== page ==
Elegant and genuine: Bar Clementine

Quinquina, Génépy and Becherovka may not be household names yet, but if the folks at Clementine keep serving as many drinks as they have in their first nine days of business, it won’t be long before Edmontonians incorporate these names into their culinary lexicon.

Jasper Avenue bar is unpretentious with exquisite food

Bar Clementine's glazed Alberta lamb shank with white beans and roasted tomatoes are a great combination of flavours. (Twyla Campbell/CBC)

You may need your smartphone at the ready when it comes to researching ingredients used at Bar Clementine, a new cocktail-focused eatery at the base of the Pearl Condominium tower on Jasper Avenue.

Quinquina, Génépy and Becherovka may not be household names yet, but if the folks at Clementine keep serving as many drinks as they have in their first nine days of business, it won't be long before Edmontonians incorporate these names into their culinary lexicon.

Since the doors opened on Sept. 15, Andrew Borley, Jordan Clemens and Evan Watson haven't stopped stirring, shaking and serving spirited concoctions like the Assam, a cognac-based cocktail laced with masala chai, Bénédictine, vermouth and amaro, or the Provence, a heady mixture of gin, rosemary, lemon and frothy egg whites.

You can find a well-made gin and tonic or a martini here, but it's the proprietary cocktails that you want to sample. The intended result is to have the patron experience with a sense of place: an alpine meadow, a café in Paris or a Caribbean island.

Menu is thoughtful, delicious

There is thoughtfulness in everything at Clementine: William Morris wallpaper, audio tracks of literary classics looping in elegantly appointed washrooms and nattily-dressed bartenders sporting horn-rimmed glasses and bowties.

The food is as commendable as the drink and the design. The creative genius of Roger Letourneau is front and centre here but he has a strong team at his side with Chris Szelagiewicz and Ashley Brandin.

The trio has culinary depth to spare, having returned to Edmonton after traveling through Europe working in high-end restaurants and learning about food culture at its very roots — from farmers in the field.  

Letourneau's concise menu features bar snacks, seven small plates and two entrees.

The deep-fried marrowfat peas are much improved since my first visit. This time around, they have perfect measurements of salt, horseradish and chili pepper, and offer the right amount of chewy resistance with enough slow-building heat and saltiness to have the desired effect — to make me want more.

The cheese dish looks more like a salad than a cheese plate. Layers of preserved lemon-dressed black kale are topped with a nutty raw milk cheese called Alpindon, sliced so thin, it's almost transparent. A crushed, mixed seed biscuit is scattered on top. It's a dish packed with flavour, interest and texture.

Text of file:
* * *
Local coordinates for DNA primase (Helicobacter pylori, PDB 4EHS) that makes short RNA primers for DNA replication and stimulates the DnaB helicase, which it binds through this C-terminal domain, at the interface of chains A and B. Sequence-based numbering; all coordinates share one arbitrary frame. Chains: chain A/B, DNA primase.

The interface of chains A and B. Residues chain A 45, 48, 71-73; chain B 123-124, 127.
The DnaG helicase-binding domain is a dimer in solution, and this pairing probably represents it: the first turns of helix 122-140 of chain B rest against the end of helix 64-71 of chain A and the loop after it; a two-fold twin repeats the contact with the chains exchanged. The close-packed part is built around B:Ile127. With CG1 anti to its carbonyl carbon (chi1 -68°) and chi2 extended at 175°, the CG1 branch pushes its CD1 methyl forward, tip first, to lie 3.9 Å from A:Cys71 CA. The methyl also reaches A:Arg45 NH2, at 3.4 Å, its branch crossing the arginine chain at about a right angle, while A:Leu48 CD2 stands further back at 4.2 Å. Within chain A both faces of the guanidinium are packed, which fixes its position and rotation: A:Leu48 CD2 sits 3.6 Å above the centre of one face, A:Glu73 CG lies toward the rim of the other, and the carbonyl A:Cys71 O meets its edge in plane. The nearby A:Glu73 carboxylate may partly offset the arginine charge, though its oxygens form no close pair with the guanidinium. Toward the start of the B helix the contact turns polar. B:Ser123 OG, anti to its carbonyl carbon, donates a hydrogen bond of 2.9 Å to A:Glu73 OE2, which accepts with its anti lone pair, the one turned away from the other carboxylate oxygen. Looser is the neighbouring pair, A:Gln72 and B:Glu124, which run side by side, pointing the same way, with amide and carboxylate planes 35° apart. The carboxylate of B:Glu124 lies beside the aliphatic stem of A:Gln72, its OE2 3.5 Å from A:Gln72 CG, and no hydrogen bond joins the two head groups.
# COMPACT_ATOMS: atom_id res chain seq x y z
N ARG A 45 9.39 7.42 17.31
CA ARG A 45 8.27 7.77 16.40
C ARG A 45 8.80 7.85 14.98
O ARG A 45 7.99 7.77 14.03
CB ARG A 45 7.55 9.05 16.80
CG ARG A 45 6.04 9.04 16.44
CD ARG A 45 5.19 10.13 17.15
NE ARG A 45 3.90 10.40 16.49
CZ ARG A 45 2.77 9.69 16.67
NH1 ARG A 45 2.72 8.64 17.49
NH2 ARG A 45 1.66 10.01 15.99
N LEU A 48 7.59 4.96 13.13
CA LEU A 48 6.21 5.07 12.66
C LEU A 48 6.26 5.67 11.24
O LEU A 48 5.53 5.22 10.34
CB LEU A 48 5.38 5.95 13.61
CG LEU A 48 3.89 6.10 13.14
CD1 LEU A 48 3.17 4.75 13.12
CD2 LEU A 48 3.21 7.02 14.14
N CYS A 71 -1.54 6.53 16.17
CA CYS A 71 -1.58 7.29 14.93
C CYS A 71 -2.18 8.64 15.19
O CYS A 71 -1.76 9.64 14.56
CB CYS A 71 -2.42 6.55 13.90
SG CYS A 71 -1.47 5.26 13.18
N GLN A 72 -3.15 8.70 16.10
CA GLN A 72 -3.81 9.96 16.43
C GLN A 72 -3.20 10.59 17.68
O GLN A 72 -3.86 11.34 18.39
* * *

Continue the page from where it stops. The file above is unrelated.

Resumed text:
The Alpindon cheese, black kale, preserved lemons and biscuit dish is packed with flavour. (Phil Wilson)

The sourdough rye pancakes are served with a roasted, sweet and salty ham known as jambon de Paris in France and prepared by Jeff Senger of Sangudo Meats.

The spicy sambal condiment, made in-house, enlivens the mix and a nest of finely-shredded cabbage lends a cool crunch to a surprisingly hefty dish. The chef admits that a change of flour is in the works as the pancakes at present are denser than they should be.

The smoked Four Whistle duck breast arrives perfectly cooked and tender beyond belief. The cherry notes derive from the marinade made of crushed cherry pits macerated in a neutral spirit. The accompanying squash takes second place to the leeks cooked in duck fat. If these leeks appeared as a stand-alone menu item, I'd return just for that.

The luscious lamb shank is glazed with a sorghum malted syrup resulting in a sweet hoisin flavour with every bite. The white beans could benefit from a longer cooking time but the amalgamated flavour of meat, bean and roasted tomatoes in fermented tomato water is a wonderful union.

Expect the menu to change depending on availability of ingredients, the season, and the moods of the chefs. Bar Clementine seats 36, no reservations, no pretentiousness.

Location: 11957 Jasper Avenue. Hours: 5 p.m. to 1 a.m., Tuesday to Saturday.

You can hear Campbell's reviews on Edmonton AM every second Friday. You can also see more of her reviews on her blog, Weird Wild and Wonderful, and can follow her on Twitter at @wanderwoman10.